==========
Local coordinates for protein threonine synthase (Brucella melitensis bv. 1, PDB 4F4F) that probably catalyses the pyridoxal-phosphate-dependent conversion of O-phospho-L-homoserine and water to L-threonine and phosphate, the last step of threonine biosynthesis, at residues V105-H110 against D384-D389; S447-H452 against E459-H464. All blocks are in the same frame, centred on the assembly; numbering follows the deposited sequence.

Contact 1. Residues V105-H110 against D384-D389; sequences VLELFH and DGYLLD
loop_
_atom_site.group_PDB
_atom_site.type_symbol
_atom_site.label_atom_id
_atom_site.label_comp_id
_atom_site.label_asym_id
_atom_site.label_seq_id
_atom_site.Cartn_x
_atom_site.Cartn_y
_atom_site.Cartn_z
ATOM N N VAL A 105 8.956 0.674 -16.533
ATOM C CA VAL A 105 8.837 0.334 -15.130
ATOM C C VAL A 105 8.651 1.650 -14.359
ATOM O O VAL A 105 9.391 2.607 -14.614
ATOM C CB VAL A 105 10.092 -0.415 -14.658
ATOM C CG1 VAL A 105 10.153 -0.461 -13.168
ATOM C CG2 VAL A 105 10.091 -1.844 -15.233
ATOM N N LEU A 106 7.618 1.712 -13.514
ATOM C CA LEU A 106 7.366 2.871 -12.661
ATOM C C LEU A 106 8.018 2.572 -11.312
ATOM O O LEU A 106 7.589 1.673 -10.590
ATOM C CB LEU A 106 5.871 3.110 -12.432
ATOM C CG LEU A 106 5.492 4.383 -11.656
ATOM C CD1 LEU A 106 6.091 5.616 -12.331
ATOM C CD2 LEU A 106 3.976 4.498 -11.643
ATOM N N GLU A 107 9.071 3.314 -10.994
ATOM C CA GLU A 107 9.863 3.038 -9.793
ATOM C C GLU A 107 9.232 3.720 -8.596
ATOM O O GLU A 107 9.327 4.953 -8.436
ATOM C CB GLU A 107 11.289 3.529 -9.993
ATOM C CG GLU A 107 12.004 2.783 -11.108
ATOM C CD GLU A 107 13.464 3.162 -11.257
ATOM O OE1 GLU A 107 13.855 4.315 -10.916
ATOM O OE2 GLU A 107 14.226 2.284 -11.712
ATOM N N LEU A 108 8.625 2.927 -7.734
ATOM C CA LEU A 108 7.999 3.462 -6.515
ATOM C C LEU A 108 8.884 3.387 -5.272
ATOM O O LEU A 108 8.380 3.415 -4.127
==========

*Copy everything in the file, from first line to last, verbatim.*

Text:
Local coordinates for protein threonine synthase (Brucella melitensis bv. 1, PDB 4F4F) that probably catalyses the pyridoxal-phosphate-dependent conversion of O-phospho-L-homoserine and water to L-threonine and phosphate, the last step of threonine biosynthesis, at residues V105-H110 against D384-D389; S447-H452 against E459-H464. All blocks are in the same frame, centred on the assembly; numbering follows the deposited sequence.

Contact 1. Residues V105-H110 against D384-D389; sequences VLELFH and DGYLLD
loop_
_atom_site.group_PDB
_atom_site.type_symbol
_atom_site.label_atom_id
_atom_site.label_comp_id
_atom_site.label_asym_id
_atom_site.label_seq_id
_atom_site.Cartn_x
_atom_site.Cartn_y
_atom_site.Cartn_z
ATOM N N VAL A 105 8.956 0.674 -16.533
ATOM C CA VAL A 105 8.837 0.334 -15.130
ATOM C C VAL A 105 8.651 1.650 -14.359
ATOM O O VAL A 105 9.391 2.607 -14.614
ATOM C CB VAL A 105 10.092 -0.415 -14.658
ATOM C CG1 VAL A 105 10.153 -0.461 -13.168
ATOM C CG2 VAL A 105 10.091 -1.844 -15.233
ATOM N N LEU A 106 7.618 1.712 -13.514
ATOM C CA LEU A 106 7.366 2.871 -12.661
ATOM C C LEU A 106 8.018 2.572 -11.312
ATOM O O LEU A 106 7.589 1.673 -10.590
ATOM C CB LEU A 106 5.871 3.110 -12.432
ATOM C CG LEU A 106 5.492 4.383 -11.656
ATOM C CD1 LEU A 106 6.091 5.616 -12.331
ATOM C CD2 LEU A 106 3.976 4.498 -11.643
ATOM N N GLU A 107 9.071 3.314 -10.994
ATOM C CA GLU A 107 9.863 3.038 -9.793
ATOM C C GLU A 107 9.232 3.720 -8.596
ATOM O O GLU A 107 9.327 4.953 -8.436
ATOM C CB GLU A 107 11.289 3.529 -9.993
ATOM C CG GLU A 107 12.004 2.783 -11.108
ATOM C CD GLU A 107 13.464 3.162 -11.257
ATOM O OE1 GLU A 107 13.855 4.315 -10.916
ATOM O OE2 GLU A 107 14.226 2.284 -11.712
ATOM N N LEU A 108 8.625 2.927 -7.734
ATOM C CA LEU A 108 7.999 3.462 -6.515
ATOM C C LEU A 108 8.884 3.387 -5.272
ATOM O O LEU A 108 8.380 3.415 -4.127